54       Consent 35

55       Compensation for damage 35

Part 5--Commonwealth/State arrangements       36

56       Operation of State laws 36

57       Conferral of functions on Commonwealth officers and bodies 36

58       When duty imposed 37

59       Review of certain decisions 38

Part 6--Sunset clause, review provision and regulations       39

Division 1--Repeal       39

60       Repeal of paragraphs 36(3)(b) and 39(1)(c) and subsection 39(3) 39

Division 2--Review of Act       40

61       Review of operation of Act 40

Division 3--Regulations       41

62       Regulations 41

Schedule 1--Consequential amendment       42

Gene Technology Act 2000       42

A Bill for an Act to regulate certain activities involving the use of human embryos, to prohibit human cloning and other unacceptable practices associated with reproductive technology, and for related purposes

The Parliament of Australia enacts:

Part 1--Preliminary

1 Short title
        This Act may be cited as the Research Involving Embryos and Prohibition of Human Cloning Act 2002.

2 Commencement
       (1) Each provision of this Act specified in column 1 of the table commences, or is taken to have commenced, on the day or at the time specified in column 2 of the table.

Commencement information

Column 1

Column 2

Column 3

Provision(s)

Commencement

Date/Details

1. Sections 1 and 2 and anything in this Act not elsewhere covered by this table

The day on which this Act receives the Royal Assent


2. Sections 3 to 24

The 28th day after the day on which this Act receives the Royal Assent


3. Sections 25 to 27

At the end of the period of 6 months beginning on the day on which this Act receives the Royal Assent


4. Sections 28 to 62

The 28th day after the day on which this Act receives the Royal Assent


5. Schedule 1

The 28th day after the day on which this Act receives the Royal Assent


Note: 
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     This table relates only to the provisions of this Act as originally passed by the Parliament and assented to. It will not be expanded to deal with provisions inserted in this Act after assent.

       (2) Column 3 of the table is for additional information that is not part of this Act. This information may be included in any published version of this Act.

3 Object of Act
        The object of this Act is to address concerns, including ethical concerns, about scientific developments in relation to human reproduction and the utilisation of human embryos:

       (a) by prohibiting certain practices; and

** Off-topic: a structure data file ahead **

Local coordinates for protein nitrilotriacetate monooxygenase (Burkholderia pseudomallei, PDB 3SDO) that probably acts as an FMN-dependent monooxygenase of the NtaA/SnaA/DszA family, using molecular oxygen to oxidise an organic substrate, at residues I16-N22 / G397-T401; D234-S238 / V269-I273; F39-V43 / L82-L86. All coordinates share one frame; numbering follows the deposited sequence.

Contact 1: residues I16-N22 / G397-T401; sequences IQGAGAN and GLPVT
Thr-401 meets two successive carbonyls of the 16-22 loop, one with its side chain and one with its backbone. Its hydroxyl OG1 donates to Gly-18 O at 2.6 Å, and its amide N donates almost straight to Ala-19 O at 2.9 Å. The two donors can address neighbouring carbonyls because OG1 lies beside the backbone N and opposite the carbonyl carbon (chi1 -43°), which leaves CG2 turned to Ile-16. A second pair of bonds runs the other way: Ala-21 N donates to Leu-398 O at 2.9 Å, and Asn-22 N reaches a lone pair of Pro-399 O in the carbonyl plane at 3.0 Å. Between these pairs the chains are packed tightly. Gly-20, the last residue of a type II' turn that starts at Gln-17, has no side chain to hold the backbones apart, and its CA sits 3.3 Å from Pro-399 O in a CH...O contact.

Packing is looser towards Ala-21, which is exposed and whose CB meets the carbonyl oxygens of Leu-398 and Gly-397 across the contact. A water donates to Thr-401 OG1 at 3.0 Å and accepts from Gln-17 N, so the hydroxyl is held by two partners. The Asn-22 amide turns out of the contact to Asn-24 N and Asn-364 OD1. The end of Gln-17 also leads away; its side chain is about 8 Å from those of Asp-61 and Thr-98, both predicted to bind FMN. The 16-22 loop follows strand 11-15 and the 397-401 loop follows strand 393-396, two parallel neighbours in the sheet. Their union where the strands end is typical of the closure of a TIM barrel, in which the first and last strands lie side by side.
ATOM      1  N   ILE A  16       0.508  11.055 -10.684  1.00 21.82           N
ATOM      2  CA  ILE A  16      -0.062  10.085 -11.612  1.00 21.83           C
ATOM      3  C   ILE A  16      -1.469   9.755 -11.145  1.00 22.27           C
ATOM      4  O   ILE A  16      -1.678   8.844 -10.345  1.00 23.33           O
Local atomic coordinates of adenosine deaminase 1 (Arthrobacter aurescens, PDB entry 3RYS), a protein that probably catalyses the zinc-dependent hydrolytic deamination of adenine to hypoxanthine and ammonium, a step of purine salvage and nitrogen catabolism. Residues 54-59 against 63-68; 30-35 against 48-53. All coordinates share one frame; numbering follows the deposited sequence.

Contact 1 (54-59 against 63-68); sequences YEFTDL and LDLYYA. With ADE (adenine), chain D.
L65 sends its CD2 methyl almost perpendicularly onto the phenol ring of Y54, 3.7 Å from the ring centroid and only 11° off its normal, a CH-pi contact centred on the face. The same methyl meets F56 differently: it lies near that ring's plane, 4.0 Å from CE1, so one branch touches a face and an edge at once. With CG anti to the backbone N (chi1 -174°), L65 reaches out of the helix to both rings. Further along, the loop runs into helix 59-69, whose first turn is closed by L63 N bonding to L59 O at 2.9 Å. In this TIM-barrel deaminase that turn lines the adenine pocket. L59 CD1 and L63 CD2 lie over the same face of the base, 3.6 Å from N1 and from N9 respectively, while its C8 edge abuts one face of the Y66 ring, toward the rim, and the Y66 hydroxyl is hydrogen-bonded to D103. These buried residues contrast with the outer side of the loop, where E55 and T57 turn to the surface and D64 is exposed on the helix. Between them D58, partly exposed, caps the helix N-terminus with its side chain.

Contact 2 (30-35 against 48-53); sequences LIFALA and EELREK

(b) by regulating activities that involve the use of certain human embryos created by assisted reproductive technology.

4 Operation of Act
       (1) This Act applies as follows:

       (a) to things done, or omitted to be done, by constitutional corporations;

       (b) to things done, or omitted to be done, in the course of constitutional trade or commerce;

       (c) to matters within the legislative power of the Commonwealth under paragraph 51(xxix) of the Constitution;

       (d) to the Commonwealth and Commonwealth authorities;

       (e) for purposes relating to the collection, compilation, analysis and dissemination of statistics;

       (f) to matters within the legislative power of the Commonwealth under paragraph 51(xxxix) of the Constitution, so far as it relates to the matters mentioned in paragraphs (a) to (e) of this subsection.

       (2) In this section:

constitutional corporation means a trading, foreign or financial corporation within the meaning of paragraph 51(xx) of the Constitution.

constitutional trade or commerce means trade or commerce:

       (a) between Australia and places outside Australia; or

       (b) among the States; or

       (c) by way of the supply of services to the Commonwealth or to a Commonwealth authority.

5 Act to bind the Crown
       (1) This Act binds the Crown in each of its capacities.

       (2) Nothing in this Act renders the Crown liable to be prosecuted for an offence.

6 External Territories
        This Act extends to every external Territory.

7 Definitions
       (1) In this Act:

animal does not include a human.

chimeric embryo means:

       (a) a human embryo into which a cell, or any component part of a cell, of an animal has been introduced; or

       (b) a thing declared by the regulations to be a chimeric embryo.